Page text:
Paulson had no idea what he was about to trigger: the worst global financial panic in decades, with catastrophic declines of tens of trillions of dollars in worldwide financial wealth in the aftermath of the Lehman failure. The financial panic was followed by vast sums given to Wall Street in federal bailouts and cheap loans -- of course, not least to Goldman-Sachs itself, which eventually had to pay out billions of dollars in fines in response to charges of financial wrongdoing.
Ironically, though not coincidentally, presidential candidate Barack Obama immediately turned to Robert Rubin in September 2008 for advice on how to handle the exploding financial crisis. As President, Obama staffed the White House and Treasury with Rubin's protégés -- Timothy Geithner, Lawrence Summers, and Peter Orszag. They helped to stabilize the economy but also coddled the banks.
The Obama economic team, among others in the administration, gave Wall Street's malefactors a free pass, bailed them out, turned a blind eye to a return of megasalaries, and quickly welcomed them back to White House state dinners.
Gary Cohn's brief tenure in the Trump administration will not be kindly remembered by others than the financial elite. Cohn did not create a financial crisis like his Goldman predecessors. Instead, he spent his time in power to help implement a tax cut for the rich that will be remembered in history as grossly unfair, ineffective, and unaffordable.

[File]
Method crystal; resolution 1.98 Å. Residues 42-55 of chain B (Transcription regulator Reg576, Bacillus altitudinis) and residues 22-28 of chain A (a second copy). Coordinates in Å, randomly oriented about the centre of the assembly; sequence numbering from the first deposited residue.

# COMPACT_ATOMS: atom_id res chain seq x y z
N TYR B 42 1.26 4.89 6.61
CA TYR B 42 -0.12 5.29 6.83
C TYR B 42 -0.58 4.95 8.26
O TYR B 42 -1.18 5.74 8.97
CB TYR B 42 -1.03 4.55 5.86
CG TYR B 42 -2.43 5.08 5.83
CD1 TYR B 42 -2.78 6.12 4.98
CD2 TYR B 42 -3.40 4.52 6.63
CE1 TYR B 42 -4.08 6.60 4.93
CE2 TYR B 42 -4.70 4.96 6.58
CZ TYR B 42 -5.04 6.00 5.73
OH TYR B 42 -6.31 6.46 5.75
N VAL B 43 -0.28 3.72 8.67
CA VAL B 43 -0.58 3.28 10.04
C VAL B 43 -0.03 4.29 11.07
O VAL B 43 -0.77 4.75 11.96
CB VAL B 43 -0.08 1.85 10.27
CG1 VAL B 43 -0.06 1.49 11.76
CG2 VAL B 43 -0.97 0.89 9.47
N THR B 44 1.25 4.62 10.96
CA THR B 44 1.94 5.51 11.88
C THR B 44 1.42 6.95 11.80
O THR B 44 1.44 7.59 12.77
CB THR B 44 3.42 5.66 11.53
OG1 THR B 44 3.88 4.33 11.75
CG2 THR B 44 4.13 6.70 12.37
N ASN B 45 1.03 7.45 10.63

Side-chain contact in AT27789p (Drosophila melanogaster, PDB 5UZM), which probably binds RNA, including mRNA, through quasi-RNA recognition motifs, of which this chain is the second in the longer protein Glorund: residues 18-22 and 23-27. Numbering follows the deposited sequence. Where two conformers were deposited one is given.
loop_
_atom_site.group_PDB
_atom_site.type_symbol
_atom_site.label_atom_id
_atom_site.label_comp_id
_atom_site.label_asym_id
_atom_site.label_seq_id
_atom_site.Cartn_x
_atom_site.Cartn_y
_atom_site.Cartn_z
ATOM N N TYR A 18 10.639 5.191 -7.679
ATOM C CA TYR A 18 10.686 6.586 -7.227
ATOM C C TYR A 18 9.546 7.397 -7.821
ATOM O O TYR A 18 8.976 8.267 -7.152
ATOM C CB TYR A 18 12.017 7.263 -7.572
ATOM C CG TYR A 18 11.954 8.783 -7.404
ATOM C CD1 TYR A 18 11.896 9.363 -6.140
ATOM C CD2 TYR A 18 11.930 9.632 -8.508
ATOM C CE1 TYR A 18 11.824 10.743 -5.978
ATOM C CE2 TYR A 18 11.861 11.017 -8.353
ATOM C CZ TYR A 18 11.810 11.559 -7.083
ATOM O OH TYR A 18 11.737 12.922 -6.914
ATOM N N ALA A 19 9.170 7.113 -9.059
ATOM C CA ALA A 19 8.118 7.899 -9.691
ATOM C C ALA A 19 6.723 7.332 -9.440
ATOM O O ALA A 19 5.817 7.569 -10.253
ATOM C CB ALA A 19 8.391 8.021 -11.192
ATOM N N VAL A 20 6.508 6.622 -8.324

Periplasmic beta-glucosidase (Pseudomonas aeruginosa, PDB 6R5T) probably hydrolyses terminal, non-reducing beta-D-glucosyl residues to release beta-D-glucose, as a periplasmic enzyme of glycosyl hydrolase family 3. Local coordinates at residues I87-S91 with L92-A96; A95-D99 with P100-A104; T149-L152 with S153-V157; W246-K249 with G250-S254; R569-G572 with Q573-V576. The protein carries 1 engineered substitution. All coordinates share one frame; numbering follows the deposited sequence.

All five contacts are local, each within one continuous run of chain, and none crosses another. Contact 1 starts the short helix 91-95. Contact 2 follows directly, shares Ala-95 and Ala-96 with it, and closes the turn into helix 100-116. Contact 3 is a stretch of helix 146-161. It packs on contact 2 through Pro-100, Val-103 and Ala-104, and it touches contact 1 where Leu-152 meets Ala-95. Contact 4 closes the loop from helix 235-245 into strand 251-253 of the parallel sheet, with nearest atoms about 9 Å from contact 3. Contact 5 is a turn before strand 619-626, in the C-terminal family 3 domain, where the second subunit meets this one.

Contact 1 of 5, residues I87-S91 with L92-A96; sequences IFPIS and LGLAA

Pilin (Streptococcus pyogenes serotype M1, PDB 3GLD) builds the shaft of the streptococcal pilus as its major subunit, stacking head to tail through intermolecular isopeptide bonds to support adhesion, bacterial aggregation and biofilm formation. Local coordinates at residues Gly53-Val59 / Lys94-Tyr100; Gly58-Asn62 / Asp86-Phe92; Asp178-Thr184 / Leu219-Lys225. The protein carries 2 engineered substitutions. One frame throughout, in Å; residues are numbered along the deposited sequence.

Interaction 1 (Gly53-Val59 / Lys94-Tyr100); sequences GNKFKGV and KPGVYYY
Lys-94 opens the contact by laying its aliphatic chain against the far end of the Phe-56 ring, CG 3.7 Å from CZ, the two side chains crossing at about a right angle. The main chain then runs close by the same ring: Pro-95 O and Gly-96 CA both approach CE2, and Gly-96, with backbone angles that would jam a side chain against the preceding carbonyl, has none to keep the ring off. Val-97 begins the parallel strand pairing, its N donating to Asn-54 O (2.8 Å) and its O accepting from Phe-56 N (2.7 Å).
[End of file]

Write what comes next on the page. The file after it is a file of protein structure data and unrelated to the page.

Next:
The tax cut is being hawked by Trump and the Republican Party as a great success that has boosted employment, wages, profits, and the stock market. It won't look that way in longer-term retrospect. It will be remembered as a budget-buster that grossly exacerbated inequality, drove up public debt, and failed to do much, if anything, to spark overall growth and jobs.
Today we note -- and applaud -- Cohn's defense of free trade in the midst of Trump's mindless, ignorant, and dangerous assault on the international trading system. Bravo. Yet in the larger context, Cohn will be remembered more for the tax cuts and for serving a President who is a lout, a liar, and a danger to international peace and cooperation.
Goldman-Sachs' hold on power, and indeed the ongoing tsunami of corporate lobbyists and revolving-door business leaders holding the top ranks of Washington power, will represent the classic tale of how a democracy can be strangled by corporate largesse and influence.
Corporate leaders today are steeped in a culture of self-interest and wealth maximization, not the public-mindedness needed to be virtuous stewards of the common good.
There have been exceptions, even from Goldman Sachs (John Whitehead, deputy secretary of state in the Reagan administration, and Robert Hormats, whose government service includes serving as under secretary of state for economic growth, energy, and the environment under Obama, both distinguished diplomats), but they are exceptions in an age of corporate greed.